Through the Fog (Chapter 42)

It’ll make more sense if you start with Chapter 1.

Through the Fog

Once we were outside the church again and all was securely locked, Dubin muttered something to Feany who walked off southwest down Market, away from the car.

I turned toward Dubin, eyebrows raised. Which, of course, he couldn’t see in the pitch black dark, but he must have heard them creaking, or maybe he just knew I was puzzled.

“Feany will take other transportation and retrieve my plane. If you would be so kind as to drive, I’ll nap until we arrive at my vacation home.”

“Which is?” There was an infinitesimal pause.

“I’ll direct you out of the city, you’ll follow the coast for a certain distance, and then you’ll wake me.”

“Okie doke.”

We walked in silence the last block. I opened the rear door behind the driver, since he seemed to expect it. I closed it with the same exaggerated gentleness as Feany had, and let myself in behind the wheel.

We crossed the water and headed out Taylor’s Hill, which becomes Kingston, and then the Barna Road.

His voice from the dashboard in front of me startled me. “Continue for precisely 14 miles, and then press the button next to this speaker. I’ll provide exact directions at that time.”

“This button?” I’d fumbled in the dark and found where the voice seemed to come from, and there was definitely a button there.

“Yes, that button. Pray do not amuse yourself further playing with the toys and let me rest.”

I left the toys alone, and drove.

Had there been a moon I knew I could have seen the Aran Isles ahead to the left. Fourteen miles would put us about as near as you could get to Killeany out on Inis Mór without a boat or plane. I hoped fervently that we weren’t going out there. It was gonna be tough enough to get out of this without adding islands to it.

Once he’d dismissed Feany, I seriously considered other options. Dubin was no match for me physically, despite my sedentary lifestyle, but who knew what kind of armaments he carried. Besides, once Siobhan had set things in motion, I’d mentally committed to seeing it through, and I couldn’t change my plans without discussing it with her first.

No, we’d jumped, and I was either going to weave my own parachute or hit the ground trying.

The stretch of road seemed familiar, I realized with a jolt. I found myself slowing for sharp turns before they came into the headlights. This is a good sign, I thought. I wasn’t sure if I should let it be, or try to force it a little.

I knew we were going somewhere there was a place Feany could land the plane, otherwise there wasn’t much point bringing it the short distance from Galway. Funny that we’d landed in Galway instead of wherever we were going, and just driving the half hour back, but I wasn’t inside Dubin’s head enough to guess the reason. And, maybe there wasn’t one; I tend to forget that sometimes people do what they do just because it’s what they do, and Dubin, despite his bigger-than-life reputation, was still people.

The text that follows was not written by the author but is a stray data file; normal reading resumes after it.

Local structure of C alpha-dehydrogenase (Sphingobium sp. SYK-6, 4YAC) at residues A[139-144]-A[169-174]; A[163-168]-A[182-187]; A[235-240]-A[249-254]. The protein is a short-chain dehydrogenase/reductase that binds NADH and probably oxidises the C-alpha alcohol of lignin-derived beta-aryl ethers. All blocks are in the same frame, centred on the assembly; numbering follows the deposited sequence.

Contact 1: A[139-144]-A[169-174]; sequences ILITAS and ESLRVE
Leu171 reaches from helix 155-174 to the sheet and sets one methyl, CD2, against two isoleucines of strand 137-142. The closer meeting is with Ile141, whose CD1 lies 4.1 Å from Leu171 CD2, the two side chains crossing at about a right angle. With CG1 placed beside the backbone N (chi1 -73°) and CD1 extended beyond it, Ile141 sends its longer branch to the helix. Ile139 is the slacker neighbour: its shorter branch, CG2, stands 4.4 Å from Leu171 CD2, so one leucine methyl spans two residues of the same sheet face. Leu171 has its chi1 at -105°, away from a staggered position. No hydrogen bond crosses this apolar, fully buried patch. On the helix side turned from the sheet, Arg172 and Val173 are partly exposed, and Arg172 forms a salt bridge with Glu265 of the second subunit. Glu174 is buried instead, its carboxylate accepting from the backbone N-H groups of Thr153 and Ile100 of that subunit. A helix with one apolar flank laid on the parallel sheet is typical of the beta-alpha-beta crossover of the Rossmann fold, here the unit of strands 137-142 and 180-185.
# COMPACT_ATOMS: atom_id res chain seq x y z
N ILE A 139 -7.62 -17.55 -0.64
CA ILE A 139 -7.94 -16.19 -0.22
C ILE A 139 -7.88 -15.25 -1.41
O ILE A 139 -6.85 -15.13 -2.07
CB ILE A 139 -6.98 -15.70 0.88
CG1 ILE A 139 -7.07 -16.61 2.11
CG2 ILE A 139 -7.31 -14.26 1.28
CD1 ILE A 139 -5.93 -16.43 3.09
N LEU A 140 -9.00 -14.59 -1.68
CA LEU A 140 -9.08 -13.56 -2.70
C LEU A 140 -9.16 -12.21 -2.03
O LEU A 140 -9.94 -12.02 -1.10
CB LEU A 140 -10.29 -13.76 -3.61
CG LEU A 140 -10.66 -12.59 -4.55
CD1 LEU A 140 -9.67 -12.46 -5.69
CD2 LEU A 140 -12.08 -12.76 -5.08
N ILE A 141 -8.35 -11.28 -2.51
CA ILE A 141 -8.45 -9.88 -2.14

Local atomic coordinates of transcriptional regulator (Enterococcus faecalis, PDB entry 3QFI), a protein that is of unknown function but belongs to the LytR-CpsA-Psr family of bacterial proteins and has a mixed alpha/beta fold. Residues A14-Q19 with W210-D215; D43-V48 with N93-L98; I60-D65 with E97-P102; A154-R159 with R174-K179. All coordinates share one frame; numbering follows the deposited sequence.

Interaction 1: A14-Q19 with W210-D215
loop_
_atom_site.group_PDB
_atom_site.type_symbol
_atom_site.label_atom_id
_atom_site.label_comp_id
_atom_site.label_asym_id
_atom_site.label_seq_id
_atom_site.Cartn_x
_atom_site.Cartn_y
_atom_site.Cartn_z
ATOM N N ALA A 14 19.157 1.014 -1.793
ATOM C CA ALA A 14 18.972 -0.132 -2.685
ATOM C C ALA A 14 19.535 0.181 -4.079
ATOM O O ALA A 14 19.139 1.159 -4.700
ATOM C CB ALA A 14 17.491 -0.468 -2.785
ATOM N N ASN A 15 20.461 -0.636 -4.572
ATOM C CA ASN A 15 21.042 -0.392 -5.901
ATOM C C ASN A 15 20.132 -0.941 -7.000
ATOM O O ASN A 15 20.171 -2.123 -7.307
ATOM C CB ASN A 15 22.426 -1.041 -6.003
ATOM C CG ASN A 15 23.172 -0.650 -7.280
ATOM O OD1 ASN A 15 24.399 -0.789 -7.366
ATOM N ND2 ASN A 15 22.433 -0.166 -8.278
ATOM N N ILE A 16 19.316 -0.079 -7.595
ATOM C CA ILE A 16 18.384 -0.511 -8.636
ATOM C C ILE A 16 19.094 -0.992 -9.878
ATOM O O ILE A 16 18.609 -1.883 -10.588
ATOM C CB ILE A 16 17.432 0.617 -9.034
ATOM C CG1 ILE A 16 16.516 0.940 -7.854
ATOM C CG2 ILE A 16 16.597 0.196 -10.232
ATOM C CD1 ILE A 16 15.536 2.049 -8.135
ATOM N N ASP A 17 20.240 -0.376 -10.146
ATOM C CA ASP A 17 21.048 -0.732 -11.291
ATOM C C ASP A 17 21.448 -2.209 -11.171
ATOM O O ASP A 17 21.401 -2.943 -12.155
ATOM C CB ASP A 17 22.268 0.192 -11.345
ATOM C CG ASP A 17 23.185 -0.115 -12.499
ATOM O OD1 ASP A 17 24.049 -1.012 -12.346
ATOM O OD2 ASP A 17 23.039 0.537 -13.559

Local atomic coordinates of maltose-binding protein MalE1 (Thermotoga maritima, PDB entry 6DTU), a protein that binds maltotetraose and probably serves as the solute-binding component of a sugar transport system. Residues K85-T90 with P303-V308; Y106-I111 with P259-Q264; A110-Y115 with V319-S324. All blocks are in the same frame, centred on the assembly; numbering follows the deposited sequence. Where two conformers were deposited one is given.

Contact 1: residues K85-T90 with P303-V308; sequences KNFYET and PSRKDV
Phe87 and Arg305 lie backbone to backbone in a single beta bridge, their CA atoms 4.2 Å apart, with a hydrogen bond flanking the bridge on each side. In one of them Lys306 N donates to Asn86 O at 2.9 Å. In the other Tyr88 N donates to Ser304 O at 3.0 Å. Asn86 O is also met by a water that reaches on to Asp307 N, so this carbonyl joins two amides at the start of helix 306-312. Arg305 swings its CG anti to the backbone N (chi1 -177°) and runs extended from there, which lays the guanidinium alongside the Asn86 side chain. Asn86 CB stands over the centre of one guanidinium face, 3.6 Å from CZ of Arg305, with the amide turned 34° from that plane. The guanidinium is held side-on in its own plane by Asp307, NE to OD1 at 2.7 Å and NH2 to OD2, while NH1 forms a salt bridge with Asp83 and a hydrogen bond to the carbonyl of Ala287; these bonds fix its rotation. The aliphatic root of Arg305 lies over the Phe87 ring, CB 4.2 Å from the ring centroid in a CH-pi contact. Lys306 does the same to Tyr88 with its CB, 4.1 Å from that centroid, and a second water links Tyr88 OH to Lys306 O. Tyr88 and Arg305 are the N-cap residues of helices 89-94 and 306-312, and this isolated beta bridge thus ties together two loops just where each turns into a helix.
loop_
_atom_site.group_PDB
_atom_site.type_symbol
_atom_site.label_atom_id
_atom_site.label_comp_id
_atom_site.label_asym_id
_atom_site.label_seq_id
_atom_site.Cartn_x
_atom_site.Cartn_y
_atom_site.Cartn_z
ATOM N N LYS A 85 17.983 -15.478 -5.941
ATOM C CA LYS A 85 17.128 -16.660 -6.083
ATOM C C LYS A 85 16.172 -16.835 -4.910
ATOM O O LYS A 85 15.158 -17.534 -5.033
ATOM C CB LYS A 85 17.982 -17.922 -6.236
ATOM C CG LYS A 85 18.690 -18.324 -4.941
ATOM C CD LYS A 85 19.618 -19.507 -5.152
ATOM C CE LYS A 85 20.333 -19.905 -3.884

What would be out here that would make it somewhere I’d been often enough to make the road from Galway familiar? The Arans? No, I hadn’t really mined the linguistics there; planning a whole book on them and I hadn’t wanted to start something I’d get sucked into.

Memories like that were bubbling up to the surface now and again without the same smack in the mind they’d had at first. I wasn’t sure yet if it was comforting or disturbing; kinda like putting on a new pair of jeans and not being sure if they were really too tight, or just needed stretching.

No, I hadn’t been coming out here for research. Vacation? No, my vacations were always, always directly related to my research. Steeping myself in an environment like tea in a pot; that was my method.

Huh. Connemara was world famous for its beauty, for its overall Celticness. But I couldn’t come up with any good reason I knew this road, at least not before the 14 miles ticked up on the odometer.

I pressed the button ever so briefly. Dubin’s voice came back almost immediately. “In a moment there will be a signpost for the airport. One minute later will be a turning to the left. Take that.”

In three minutes we were sliding slowly down a fairly inadequate track. Dubin didn’t offer any further guidance, and I didn’t ask. I figured it out pretty quickly, though. After half a mile, we came to ocean, and the road turned left, through an enormous gate which stood open. The house was so huge that even in the black it blotted out enough stars to be visible.

We pulled up to a sort of carport, a graveled area with room for two more cars, if we’d had two more cars.

I got out and stepped back to Dubin’s door.

“Your driving leaves much to be desired, Dr. Martin. One cannot properly chauffeur while thinking of other things. One can drive, certainly, but not chauffeur.”

“Apologies. Should I drive for you again I’ll concentrate.”

By now he was out, leading me toward the house. “If our association is successful, you may indeed be driving for me again. Despite your substandard driving you know how to maintain an intelligent silence, which, despite what you may have seen, my other drivers fail at miserably.”

I tried to picture Feany gabbling on about football or the weather. I couldn’t. Maybe you had to know him better. I didn’t want to. Sorry.

Dubin unlocked the door and we walked into a thoroughly modern interior which looked infinitely more like a summer rental than a permanent home. No pictures of family, nothing personal; just that hotel-decoration feeling to everything; enough personality to be quaint, but not enough that you risk offending anyone with taste.

Great. It’s not even his real home. One more reason they’ll never find me.

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